Evaluative learning refers to the change in the affective evaluation of a previously neutral stimulus that occurs after the stimulus has been associated with a second, positive or negative, affective stimulus . Four experiments are reported in which the AS was presented very briefly. Significant evaluative learning was observed in participants who did not notice the presentation of the affective stimuli or could not discriminate between the briefly presented positive and negative ASi when asked to do so . In two (...) other experiments , no significant learning effect was obtained. A meta-analysis performed on the present and previously reported results gave evidence for a small, though statistically reliable evaluative learning effect when ASi are presented “subliminally.” This finding supports the hypothesis that evaluative associations can be learned implicitly. (shrink)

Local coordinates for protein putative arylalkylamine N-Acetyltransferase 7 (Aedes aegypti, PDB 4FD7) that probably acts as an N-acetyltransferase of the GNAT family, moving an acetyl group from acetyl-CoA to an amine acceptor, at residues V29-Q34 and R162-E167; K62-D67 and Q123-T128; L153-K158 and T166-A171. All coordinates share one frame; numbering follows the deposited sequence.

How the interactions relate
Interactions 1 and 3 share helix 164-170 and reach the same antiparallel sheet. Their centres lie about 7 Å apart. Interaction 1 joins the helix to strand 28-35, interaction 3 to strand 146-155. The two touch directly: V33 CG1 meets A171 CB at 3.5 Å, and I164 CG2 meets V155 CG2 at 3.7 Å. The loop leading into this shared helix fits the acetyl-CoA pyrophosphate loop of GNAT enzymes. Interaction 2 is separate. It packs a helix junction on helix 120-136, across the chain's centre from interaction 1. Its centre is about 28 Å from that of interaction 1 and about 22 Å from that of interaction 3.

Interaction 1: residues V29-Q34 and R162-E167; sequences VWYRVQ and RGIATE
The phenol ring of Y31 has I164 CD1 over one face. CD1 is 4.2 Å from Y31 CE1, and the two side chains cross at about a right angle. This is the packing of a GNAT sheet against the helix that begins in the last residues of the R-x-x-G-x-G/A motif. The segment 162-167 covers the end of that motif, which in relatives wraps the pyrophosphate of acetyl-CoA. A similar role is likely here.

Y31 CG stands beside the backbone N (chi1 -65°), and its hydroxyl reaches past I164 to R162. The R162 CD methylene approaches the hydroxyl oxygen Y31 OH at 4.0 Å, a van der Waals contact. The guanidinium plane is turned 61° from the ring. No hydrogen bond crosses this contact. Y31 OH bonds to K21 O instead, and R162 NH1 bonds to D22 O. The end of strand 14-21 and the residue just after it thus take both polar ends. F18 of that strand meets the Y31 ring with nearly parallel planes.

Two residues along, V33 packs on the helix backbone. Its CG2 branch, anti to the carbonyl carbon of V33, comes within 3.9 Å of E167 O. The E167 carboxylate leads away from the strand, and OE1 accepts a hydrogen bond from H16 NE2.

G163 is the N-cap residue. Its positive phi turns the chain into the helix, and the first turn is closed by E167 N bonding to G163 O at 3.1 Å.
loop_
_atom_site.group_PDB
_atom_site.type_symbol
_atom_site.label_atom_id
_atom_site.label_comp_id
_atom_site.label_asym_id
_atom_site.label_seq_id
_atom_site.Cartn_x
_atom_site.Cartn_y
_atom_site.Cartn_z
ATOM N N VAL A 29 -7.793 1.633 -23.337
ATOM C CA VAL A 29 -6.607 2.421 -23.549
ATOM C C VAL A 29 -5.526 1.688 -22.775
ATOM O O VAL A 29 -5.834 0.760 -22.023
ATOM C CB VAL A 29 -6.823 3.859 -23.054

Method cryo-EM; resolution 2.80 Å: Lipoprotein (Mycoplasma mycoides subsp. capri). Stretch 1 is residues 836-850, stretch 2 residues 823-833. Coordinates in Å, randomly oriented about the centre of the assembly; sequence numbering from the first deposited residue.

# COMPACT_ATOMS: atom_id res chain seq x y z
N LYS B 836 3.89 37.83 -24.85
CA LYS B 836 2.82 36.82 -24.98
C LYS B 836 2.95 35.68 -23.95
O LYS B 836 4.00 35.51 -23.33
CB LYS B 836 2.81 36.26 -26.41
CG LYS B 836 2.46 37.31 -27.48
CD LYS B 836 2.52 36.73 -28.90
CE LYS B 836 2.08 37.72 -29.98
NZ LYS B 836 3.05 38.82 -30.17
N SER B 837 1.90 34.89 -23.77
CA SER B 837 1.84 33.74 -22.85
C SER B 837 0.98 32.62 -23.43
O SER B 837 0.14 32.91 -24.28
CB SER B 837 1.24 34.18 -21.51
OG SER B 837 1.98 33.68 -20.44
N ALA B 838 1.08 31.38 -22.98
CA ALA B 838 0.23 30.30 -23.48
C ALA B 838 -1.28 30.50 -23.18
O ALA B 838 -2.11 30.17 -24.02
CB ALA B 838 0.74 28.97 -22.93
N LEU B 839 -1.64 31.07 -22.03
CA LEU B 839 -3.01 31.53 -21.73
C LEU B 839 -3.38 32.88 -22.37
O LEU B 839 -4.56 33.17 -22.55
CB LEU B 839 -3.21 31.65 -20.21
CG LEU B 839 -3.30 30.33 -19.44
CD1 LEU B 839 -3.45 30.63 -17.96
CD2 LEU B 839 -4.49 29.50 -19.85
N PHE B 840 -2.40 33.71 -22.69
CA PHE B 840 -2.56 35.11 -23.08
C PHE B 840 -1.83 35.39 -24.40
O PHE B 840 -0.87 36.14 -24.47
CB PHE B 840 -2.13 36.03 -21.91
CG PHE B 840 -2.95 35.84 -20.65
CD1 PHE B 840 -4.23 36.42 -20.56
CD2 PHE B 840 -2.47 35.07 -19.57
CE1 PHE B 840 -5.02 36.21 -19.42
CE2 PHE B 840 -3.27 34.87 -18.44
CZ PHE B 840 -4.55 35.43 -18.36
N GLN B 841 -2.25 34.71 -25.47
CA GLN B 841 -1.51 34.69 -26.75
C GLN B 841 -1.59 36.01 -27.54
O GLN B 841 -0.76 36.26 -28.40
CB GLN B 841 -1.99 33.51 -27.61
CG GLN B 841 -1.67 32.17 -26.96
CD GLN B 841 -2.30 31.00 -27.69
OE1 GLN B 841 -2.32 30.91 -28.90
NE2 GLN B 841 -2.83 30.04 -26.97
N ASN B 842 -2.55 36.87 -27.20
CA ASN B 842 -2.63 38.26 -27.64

We discuss findings on evaluative conditioning (EC) that are problematic for the account of learning, namely, dissociations between conscious beliefs and acquired (dis)liking. We next argue that, both for EC and for Pavlovian learning in general, conditioned responding cannot rationally be inferred from propositional knowledge type and that, therefore, performance cannot be explained.